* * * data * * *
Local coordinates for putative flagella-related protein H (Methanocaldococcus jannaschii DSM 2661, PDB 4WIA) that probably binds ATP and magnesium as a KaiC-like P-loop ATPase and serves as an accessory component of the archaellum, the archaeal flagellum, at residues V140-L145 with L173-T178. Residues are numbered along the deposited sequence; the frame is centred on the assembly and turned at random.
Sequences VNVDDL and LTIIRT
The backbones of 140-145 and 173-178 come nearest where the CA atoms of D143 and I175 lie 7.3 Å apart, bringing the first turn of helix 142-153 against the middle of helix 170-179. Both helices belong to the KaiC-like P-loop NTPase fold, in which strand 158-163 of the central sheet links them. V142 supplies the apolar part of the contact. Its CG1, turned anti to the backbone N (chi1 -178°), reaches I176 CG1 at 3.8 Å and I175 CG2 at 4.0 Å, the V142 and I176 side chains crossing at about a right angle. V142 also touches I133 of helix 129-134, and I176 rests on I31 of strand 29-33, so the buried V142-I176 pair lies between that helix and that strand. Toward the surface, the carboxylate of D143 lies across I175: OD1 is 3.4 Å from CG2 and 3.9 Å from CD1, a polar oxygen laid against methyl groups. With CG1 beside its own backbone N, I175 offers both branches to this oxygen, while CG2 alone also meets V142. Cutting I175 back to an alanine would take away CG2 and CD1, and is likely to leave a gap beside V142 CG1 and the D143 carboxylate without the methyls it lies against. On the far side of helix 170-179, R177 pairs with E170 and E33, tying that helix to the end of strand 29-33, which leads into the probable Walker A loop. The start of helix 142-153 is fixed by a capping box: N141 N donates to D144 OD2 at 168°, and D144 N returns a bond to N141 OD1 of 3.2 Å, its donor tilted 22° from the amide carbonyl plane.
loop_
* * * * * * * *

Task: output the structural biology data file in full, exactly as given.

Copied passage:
Local coordinates for putative flagella-related protein H (Methanocaldococcus jannaschii DSM 2661, PDB 4WIA) that probably binds ATP and magnesium as a KaiC-like P-loop ATPase and serves as an accessory component of the archaellum, the archaeal flagellum, at residues V140-L145 with L173-T178. Residues are numbered along the deposited sequence; the frame is centred on the assembly and turned at random.
Sequences VNVDDL and LTIIRT
The backbones of 140-145 and 173-178 come nearest where the CA atoms of D143 and I175 lie 7.3 Å apart, bringing the first turn of helix 142-153 against the middle of helix 170-179. Both helices belong to the KaiC-like P-loop NTPase fold, in which strand 158-163 of the central sheet links them. V142 supplies the apolar part of the contact. Its CG1, turned anti to the backbone N (chi1 -178°), reaches I176 CG1 at 3.8 Å and I175 CG2 at 4.0 Å, the V142 and I176 side chains crossing at about a right angle. V142 also touches I133 of helix 129-134, and I176 rests on I31 of strand 29-33, so the buried V142-I176 pair lies between that helix and that strand. Toward the surface, the carboxylate of D143 lies across I175: OD1 is 3.4 Å from CG2 and 3.9 Å from CD1, a polar oxygen laid against methyl groups. With CG1 beside its own backbone N, I175 offers both branches to this oxygen, while CG2 alone also meets V142. Cutting I175 back to an alanine would take away CG2 and CD1, and is likely to leave a gap beside V142 CG1 and the D143 carboxylate without the methyls it lies against. On the far side of helix 170-179, R177 pairs with E170 and E33, tying that helix to the end of strand 29-33, which leads into the probable Walker A loop. The start of helix 142-153 is fixed by a capping box: N141 N donates to D144 OD2 at 168°, and D144 N returns a bond to N141 OD1 of 3.2 Å, its donor tilted 22° from the amide carbonyl plane.
loop_